Nora and Blanche are conjoined twins. Nora is strong, funny, and deeply independent, thirsting for love and adventure. Blanche, by contrast, has been asleep for twenty years. Sick of carrying her sister's dead weight, Nora wants her other half gone for good - a desire that takes her from San Francisco to London in search of the Unity Foundation, a mysterious organization that promises to make two one. But once in England, Nora's past begins to surface in surprising and disturbing ways, pushing her to the brink of insanity and forcing her to question her own - and Blanche's - grip on the truth.
Nora and Blanche are not normal, even by Twofer standards. While Nora is a loud-and-proud lesbian, ambitious and ready to get on with her life, Blanche is...asleep. Not figurativly, either. Like, for reals, she's been sleeping for twenty years. Nothing but dead weight.
The thing you have to understand about this world is that seeing this type of thing--conjoined twins, that is--is not as mind-boggling as it would be in our society. In Jackson's ever-so-slightly warped world, a nuclear fallout some time ago has created an entire multi-generational phenomenon, making conjoined twins, or Twofers, the new gay subculture. And, just like the gay subculture, they tend to congregate in San Fransisco.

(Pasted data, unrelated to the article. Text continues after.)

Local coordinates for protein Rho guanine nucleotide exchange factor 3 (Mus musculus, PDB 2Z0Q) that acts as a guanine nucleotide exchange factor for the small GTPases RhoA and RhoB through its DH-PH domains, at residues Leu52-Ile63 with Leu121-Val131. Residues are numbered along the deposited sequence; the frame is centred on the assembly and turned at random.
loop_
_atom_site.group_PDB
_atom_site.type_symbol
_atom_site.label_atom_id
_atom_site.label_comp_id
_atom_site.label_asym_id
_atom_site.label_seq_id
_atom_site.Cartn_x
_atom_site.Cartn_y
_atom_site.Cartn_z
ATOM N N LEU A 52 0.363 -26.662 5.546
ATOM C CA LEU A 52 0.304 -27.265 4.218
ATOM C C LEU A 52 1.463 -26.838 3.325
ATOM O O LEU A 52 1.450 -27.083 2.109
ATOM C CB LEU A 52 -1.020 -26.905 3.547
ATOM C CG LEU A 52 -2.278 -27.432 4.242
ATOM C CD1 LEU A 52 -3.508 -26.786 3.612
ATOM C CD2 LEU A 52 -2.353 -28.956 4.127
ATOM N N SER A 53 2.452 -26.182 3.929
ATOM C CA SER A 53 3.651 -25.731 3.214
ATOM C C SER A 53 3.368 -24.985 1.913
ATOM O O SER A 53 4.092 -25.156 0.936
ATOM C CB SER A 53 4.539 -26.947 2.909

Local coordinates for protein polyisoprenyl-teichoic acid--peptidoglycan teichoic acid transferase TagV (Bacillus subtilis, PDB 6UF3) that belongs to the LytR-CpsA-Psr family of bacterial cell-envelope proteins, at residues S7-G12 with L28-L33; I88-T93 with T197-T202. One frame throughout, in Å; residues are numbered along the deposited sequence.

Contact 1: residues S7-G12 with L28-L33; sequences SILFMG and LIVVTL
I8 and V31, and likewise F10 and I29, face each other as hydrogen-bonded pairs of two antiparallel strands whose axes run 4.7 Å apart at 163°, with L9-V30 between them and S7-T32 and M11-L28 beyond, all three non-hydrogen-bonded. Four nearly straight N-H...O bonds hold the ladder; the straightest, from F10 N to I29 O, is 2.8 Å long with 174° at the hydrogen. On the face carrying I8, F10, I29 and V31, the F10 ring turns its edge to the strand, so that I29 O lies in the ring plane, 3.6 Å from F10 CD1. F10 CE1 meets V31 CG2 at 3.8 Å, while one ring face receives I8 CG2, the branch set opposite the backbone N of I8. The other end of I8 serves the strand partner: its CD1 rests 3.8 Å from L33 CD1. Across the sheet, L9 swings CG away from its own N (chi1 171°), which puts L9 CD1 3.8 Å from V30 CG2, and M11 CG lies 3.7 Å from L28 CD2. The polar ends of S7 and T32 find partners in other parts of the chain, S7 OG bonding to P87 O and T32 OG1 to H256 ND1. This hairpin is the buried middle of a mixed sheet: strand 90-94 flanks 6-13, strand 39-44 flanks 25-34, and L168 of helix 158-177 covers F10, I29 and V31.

Anyway, since Twofers have become nothing more then slight oddities, Nora and Blanche had a relatively normal childhood. Now that Blanche is asleep, however, Nora uses her to submerge herself in the Twofer community, including artsy film festivals and special bookstores. Oh, and to screw hot lesbians with fetishes. Hm.
So, here's my major concern; it took me a hundred pages to figure out what the fuck was going on. It was like the incoherent (albeit, very intelligent and witty) memoir of a British eccentric. No, just kidding, that sounds awesome. Half-Life's first hundred and fifty pages were...not boring, never boring, but I just felt like I couldn't really get into it. Putting aside Nora's obvious social issues, none of the characters were completly there, maybe because Jackson was never completly there. I don't know, I think she couldn't decide whether she wanted this to be a plot-driven future story or a odd, Tim Burton-esque character drama. Either way, she achieved niether. I haven't decided whether this fact is good or bad, but it is certainly off putting.
Every other chapter or so is littered with tales of the twin's conception and upbringing, their mother's emergence as a Proud Twofer Mother, life after Blanche's nap, and assorted documents that appear to be "seperation" forms, filed by Nora. This might have been some kind of social commentary, on how we all have dual personalities and sometimes we just want to hack saw one out of the equation. Or maybe its not. I don't know and, as always, I'm not gonna dig too deeply. I think that kind of basterdizes an author's work and if this book deserves only one thing, its to be left alone (in that regards).
Rating: I'm gonna say 7.